Researchers create an animal model for studying GPI anchor deficiencies
Credit: © Miguel Rodriguez de los Santos
Impaired intelligence, movement disorders and developmental delays are typical for a group of rare diseases that belong to GPI anchor deficiencies. Researchers from the University of Bonn and the Max Planck Institute for Molecular Genetics used genetic engineering methods to create a mouse that mimics these patients very well. Studies in this animal model suggest that in GPI anchor deficiencies, a gene mutation impairs the transmission of stimuli at the synapses in the brain. This may explain the impairments associated with the disease. The results are now published in the journal “Proceedings of the National Academy of Sciences of the United States of America (PNAS)”.
Just as ships anchor to the seabed in storms and waves, GPI anchors (GPI = glycosylphosphatidylinositol) ensure that special proteins can hold on to the outside of living cells. If the GPI anchor does not function properly due to a gene mutation, the signal transmission and transport between cells are disrupted. “GPI anchor deficiencies comprise a group of rare diseases that primarily cause intellectual deficits and developmental delays,” explains Prof. Dr. Peter Krawitz from the Institute for Genomic Statistics and Bioinformatics at the University Hospital Bonn, who started his research at the Charité – Universitätsmedizin Berlin and continued it at the University Hospital Bonn. About 20 to 30 genes can be altered in GPI anchor deficiency.
A mutation in the PIGV gene was found in most European patients. It encodes an enzyme that is of great importance for the synthesis of the GPI anchor. Using the CRISPR-Cas9 gene scissors, the researchers and their colleagues from the Max-Planck-Institute for Molecular Genetics in Berlin modified the PIGV gene in mice based on a model of the patients. “Extensive behavioral tests have shown that this mouse model very closely reflects the disease observed in humans,” says Miguel Rodríguez de los Santos from the Institute for Medical Genetics and Human Genetics at the Charité. He has been working with Prof. Krawitz for years and is now continuing his research at the University Hospital Bonn.
How similar is the mouse to human patients?
The behavioral tests on the genetically modified mice were carried out in cooperation with scientists from the “Animal Outcome Core Facility” of the NeuroCure Cluster of Excellence at the Charité. The animals exhibited cognitive deficits, just like the patients. For example, they showed significantly worse spatial orientation than mice without this mutation and displayed altered social behavior. “They were particularly sociable, which is something we did not expect,” reports Rodríguez de los Santos.
Research revealed that patients with GPI anchor deficiencies also exhibit this sociability in some cases. The PIGV-altered mice also displayed deviations in the day-night rhythm. “This symptom has so far not appeared to be relevant, but it is certainly described in patients,” says Krawitz. “We now have the rare case that the large similarity of a mouse model allows us to infer and re-evaluate the symptoms of patients in reverse.”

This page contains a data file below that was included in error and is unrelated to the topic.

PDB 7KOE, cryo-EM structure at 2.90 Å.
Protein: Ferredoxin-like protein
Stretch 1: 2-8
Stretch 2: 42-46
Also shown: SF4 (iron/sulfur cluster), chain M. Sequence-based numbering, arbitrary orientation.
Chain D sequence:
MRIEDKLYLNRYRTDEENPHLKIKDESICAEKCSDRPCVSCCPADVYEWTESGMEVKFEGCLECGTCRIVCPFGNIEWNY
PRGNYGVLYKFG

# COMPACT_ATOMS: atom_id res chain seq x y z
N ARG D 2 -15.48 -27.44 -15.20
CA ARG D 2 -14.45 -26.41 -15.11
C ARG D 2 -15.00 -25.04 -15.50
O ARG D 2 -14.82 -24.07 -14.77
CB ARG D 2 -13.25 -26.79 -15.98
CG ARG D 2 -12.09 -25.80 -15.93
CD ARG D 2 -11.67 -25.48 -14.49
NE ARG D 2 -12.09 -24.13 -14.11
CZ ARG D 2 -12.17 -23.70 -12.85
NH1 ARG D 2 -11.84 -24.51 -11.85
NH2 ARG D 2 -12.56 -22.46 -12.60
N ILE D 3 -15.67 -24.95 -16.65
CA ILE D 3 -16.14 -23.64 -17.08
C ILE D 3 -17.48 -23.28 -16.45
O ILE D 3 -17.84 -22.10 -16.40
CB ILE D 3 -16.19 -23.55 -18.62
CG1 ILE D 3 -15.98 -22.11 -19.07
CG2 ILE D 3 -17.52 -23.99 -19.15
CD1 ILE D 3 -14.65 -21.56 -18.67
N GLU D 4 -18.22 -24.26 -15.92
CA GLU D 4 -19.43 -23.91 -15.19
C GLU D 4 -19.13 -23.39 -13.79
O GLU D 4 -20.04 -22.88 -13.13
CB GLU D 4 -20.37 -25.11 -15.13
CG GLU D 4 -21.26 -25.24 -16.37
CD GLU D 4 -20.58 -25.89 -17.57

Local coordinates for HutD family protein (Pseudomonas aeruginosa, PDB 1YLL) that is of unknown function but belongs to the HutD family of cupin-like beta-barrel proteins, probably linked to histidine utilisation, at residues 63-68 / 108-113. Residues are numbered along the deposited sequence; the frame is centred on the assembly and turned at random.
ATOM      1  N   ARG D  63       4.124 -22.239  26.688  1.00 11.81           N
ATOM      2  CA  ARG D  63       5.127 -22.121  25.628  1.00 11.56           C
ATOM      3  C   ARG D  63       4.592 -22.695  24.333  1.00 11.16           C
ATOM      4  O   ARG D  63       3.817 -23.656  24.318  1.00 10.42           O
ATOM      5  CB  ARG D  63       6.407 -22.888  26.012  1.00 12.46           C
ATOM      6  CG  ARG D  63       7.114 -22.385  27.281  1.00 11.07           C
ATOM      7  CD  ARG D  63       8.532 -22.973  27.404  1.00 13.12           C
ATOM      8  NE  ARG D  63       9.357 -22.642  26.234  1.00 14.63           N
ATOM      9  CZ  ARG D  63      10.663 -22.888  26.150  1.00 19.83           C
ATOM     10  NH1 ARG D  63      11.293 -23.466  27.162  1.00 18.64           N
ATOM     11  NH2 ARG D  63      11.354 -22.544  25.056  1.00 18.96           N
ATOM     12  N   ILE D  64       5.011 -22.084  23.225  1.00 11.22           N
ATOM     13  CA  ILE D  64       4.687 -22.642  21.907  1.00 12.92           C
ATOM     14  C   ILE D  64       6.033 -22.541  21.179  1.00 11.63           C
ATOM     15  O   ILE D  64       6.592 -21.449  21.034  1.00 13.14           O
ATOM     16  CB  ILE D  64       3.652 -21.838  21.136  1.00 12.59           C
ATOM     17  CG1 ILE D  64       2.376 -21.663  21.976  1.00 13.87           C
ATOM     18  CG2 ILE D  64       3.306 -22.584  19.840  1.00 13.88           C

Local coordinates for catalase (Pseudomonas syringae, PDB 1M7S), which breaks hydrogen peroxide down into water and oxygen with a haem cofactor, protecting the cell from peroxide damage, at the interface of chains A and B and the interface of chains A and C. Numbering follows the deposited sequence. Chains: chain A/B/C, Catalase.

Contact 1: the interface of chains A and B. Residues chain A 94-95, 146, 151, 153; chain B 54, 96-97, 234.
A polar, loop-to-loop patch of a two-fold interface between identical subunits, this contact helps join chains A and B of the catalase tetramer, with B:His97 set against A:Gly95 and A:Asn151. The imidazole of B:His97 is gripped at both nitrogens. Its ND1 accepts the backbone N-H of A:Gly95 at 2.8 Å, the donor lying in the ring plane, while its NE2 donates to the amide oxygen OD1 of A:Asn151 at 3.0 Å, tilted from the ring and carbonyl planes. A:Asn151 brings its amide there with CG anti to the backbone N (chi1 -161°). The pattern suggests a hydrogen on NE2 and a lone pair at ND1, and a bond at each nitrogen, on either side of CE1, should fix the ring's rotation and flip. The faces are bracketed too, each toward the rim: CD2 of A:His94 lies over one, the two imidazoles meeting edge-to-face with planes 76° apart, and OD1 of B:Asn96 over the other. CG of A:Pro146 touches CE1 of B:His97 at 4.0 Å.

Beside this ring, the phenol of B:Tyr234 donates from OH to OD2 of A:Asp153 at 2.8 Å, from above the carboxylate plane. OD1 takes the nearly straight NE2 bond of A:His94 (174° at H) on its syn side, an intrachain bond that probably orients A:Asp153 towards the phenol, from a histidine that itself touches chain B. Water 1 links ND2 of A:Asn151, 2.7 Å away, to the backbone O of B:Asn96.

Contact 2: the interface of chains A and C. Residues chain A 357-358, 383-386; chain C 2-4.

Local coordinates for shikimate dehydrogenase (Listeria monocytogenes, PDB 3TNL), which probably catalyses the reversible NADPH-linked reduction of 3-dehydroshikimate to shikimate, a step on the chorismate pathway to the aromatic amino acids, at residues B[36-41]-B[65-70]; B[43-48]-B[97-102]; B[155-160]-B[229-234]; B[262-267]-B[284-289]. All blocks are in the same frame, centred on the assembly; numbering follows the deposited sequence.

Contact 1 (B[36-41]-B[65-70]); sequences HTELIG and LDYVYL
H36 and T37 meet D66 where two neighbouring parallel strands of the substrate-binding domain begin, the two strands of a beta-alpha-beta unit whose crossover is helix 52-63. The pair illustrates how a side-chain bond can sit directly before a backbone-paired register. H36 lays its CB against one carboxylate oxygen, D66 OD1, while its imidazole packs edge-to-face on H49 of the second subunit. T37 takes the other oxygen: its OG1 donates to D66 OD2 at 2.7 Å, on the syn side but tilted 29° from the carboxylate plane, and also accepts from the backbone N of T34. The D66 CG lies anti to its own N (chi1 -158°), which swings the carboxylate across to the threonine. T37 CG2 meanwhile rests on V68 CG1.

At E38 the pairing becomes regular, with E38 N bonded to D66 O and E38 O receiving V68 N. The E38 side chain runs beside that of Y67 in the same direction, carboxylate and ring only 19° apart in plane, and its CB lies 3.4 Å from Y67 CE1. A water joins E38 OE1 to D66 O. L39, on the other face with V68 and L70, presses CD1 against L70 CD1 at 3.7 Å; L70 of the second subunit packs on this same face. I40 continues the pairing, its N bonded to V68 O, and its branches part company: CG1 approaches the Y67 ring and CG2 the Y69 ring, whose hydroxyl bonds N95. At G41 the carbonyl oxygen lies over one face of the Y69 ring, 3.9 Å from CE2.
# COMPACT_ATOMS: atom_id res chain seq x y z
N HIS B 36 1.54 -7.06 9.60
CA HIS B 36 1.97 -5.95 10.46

Dysregulations in the hippocampus
The researchers knew from preliminary studies that the hippocampus plays a major role in GPI anchor deficiencies. This brain structure, which resembles the shape of a seahorse, enables access to memories. The researchers studied microglia cells and subicular neurons from the hippocampus of genetically modified mice. Microglia cells are immune cells of the brain that fend off intruders. The subicular neurons are also responsible for memory retrieval. “Many genes in these two cell types were misregulated,” says Rodríguez de los Santos. This could explain why the mice showed orientation problems in the tests.
Researchers at the Neuroscience Research Center of the Charité studied the electric fields in the hippocampus of genetically modified mice. “This showed that the transmission of stimuli at the synapses was impaired,” says Krawitz. The results in the animal model suggest that the intellectual deficits found in the patients may be related to this synapse defect. Together with colleagues involved in translational epilepsy research at the University Hospital Bonn under Prof. Dr. Albert Becker, the researchers also discovered that the transgenic mice have an increased susceptibility to epilepsy. A further similarity with humans: Approximately 70 percent of patients with GPI anchor deficiencies develop epilepsy, again possibly caused by a synapse defect. Krawitz: “These observations and our mouse model open up completely new possibilities for further research in this direction.”
In addition to the University of Bonn, the study included the Charité – Universitätsmedizin Berlin, the Berlin-Brandenburg School for Regenerative Therapies Berlin, the Max Planck Institute for Molecular Genetics, the University of Zurich, the Humboldt University of Berlin, The Jackson Laboratory for Genomic Medicine, Connecticut, University of Connecticut and the University Medical Center Göttingen.
Publication: Miguel Rodríguez de los Santos, Marion Rivalan, Friederike S. David, Alexander Stumpf, Julika Pitsch, Despina Tsortouktzidis, Laura Moreno Velasquez, Anne Voigt, Daniele Mattei, Melissa Long, Guido Vogt, Alexej Knaus, Björn Fischer-Zirnsak, Lars Wittler, Bernd Timmermann, Peter N. Robinson, Denise Horn, Stefan Mundlos, Uwe Kornak, Albert J. Becker, Dietmar Schmitz, York Winter, Peter M. Krawitz: A CRISPR-Cas9-engineered mouse model for GPI anchor deficiency mirrors human phenotype and exhibits hippocampal synaptic dysfunctions, Proceedings of the National Academy of Sciences of the United States of America (PNAS), DOI: 10.1073/pnas.2014481118
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